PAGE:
As with all drug development, orphan drugs face the hurdle of getting the molecule into later phase trials with patients, from which data can demonstrate that clinical endpoints have been achieved. When this happens, it is a major breakthrough for patients with unmet needs. The fact that they have access to a clinical trial means they have access to a medicine where they had no other treatment option previously. However, the inclusion and exclusion criteria for clinical trials are so stringent that many patients who may benefit from access to a particular orphan drug are not accepted on to a trial. For some patients with unmet needs, this could potentially mean the difference between life and death and, understandably, patients and their physicians are seeking ways to ensure they are not excluded from access to new treatments.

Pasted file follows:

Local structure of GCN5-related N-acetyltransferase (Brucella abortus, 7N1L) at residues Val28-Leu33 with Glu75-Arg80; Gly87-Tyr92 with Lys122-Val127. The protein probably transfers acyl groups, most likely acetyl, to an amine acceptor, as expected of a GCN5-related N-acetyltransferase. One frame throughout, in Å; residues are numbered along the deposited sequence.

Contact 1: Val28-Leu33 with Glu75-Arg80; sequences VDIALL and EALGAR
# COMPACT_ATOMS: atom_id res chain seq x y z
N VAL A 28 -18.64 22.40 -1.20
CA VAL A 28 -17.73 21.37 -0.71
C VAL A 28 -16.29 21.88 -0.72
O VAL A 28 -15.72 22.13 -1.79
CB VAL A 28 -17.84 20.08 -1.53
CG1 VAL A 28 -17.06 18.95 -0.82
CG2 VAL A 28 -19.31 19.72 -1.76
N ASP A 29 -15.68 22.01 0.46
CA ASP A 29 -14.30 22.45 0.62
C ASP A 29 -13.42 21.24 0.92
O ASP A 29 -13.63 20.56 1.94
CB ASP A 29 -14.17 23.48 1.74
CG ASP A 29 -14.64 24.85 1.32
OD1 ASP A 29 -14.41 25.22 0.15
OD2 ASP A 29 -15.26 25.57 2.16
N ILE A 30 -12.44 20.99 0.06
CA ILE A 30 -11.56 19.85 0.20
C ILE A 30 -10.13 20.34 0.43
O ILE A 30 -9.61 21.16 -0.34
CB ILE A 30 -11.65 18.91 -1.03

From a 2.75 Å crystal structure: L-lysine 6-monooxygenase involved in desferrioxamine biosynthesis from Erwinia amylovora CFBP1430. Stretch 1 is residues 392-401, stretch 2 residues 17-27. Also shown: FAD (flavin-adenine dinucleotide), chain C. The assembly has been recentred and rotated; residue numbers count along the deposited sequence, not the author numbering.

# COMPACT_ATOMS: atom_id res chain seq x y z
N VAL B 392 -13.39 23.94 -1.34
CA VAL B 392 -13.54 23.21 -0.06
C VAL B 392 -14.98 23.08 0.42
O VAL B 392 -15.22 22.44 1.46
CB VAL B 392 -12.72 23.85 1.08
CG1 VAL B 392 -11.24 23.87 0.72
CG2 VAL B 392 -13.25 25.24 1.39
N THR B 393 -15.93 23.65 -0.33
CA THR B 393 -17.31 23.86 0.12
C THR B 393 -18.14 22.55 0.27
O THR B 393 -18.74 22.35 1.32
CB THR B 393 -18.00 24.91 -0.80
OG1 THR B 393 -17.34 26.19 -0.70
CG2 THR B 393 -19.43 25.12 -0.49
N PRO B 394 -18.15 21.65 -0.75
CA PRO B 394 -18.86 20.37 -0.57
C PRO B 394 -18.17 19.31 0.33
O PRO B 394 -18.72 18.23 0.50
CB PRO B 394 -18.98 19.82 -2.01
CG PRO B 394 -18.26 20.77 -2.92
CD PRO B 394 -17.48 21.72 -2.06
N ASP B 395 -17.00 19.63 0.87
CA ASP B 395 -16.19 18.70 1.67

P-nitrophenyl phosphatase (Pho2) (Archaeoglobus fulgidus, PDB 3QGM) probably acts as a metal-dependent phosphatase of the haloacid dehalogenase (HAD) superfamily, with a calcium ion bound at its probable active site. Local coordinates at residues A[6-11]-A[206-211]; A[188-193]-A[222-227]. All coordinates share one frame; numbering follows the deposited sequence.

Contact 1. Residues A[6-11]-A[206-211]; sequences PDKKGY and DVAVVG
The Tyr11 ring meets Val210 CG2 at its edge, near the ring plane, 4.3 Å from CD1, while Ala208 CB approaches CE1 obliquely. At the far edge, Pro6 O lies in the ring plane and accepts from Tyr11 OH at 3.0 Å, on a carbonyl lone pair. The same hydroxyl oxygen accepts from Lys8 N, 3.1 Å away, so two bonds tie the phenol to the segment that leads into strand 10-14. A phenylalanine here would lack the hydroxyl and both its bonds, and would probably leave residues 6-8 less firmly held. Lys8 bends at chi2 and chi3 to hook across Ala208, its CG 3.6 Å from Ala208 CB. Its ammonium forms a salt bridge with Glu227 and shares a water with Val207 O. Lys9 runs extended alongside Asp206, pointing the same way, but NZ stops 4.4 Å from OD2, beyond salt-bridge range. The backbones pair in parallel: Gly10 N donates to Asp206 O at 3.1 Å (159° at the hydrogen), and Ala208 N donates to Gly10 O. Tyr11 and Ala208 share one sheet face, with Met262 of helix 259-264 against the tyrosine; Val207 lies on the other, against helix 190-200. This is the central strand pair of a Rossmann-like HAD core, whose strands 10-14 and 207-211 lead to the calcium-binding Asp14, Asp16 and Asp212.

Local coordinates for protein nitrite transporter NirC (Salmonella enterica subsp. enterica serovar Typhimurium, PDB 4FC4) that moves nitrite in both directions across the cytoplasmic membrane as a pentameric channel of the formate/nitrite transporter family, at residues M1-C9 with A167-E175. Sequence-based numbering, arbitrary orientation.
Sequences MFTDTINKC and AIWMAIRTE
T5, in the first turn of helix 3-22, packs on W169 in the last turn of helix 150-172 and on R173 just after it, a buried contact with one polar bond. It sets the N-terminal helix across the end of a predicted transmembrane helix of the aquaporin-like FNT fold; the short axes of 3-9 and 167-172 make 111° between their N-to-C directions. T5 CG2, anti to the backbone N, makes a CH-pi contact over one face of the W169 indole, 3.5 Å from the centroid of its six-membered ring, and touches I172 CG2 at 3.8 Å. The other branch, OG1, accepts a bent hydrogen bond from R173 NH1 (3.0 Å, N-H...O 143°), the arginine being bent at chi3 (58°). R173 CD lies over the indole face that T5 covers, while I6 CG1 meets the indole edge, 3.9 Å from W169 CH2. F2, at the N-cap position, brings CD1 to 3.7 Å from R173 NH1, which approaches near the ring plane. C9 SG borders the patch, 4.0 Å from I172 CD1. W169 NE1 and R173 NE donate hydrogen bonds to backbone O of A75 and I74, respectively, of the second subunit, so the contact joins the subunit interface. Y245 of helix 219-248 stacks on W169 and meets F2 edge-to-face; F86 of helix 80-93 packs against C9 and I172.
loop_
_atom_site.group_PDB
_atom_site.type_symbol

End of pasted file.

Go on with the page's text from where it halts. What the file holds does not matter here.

New options
For patients who are terminally or seriously ill, have exhausted all available therapies and cannot enter a clinical trial, access to an investigational drug or biologic outside the trial setting or prior to launch can represent a new treatment option. In addition, physicians are more aware than ever of the therapy options available to patients with unmet clinical needs, their knowledge sharpened through international medical conferences, web-based information services and social media.

Demand for access can come from a variety of places, but usually physicians are on the front line for receiving access requests from patients, who also have access to a wealth of information through the internet, patient organisations and government sites.

Recognising this situation, governments have established regulations that allow patients with unmet medical needs to gain access to drugs prior to their approval for general marketing. Through global access management solutions, pharmaceutical and biotechnology companies can provide access to drugs in their pipeline to patients with serious or life-threatening conditions including cancer and infectious diseases, as well as rare diseases.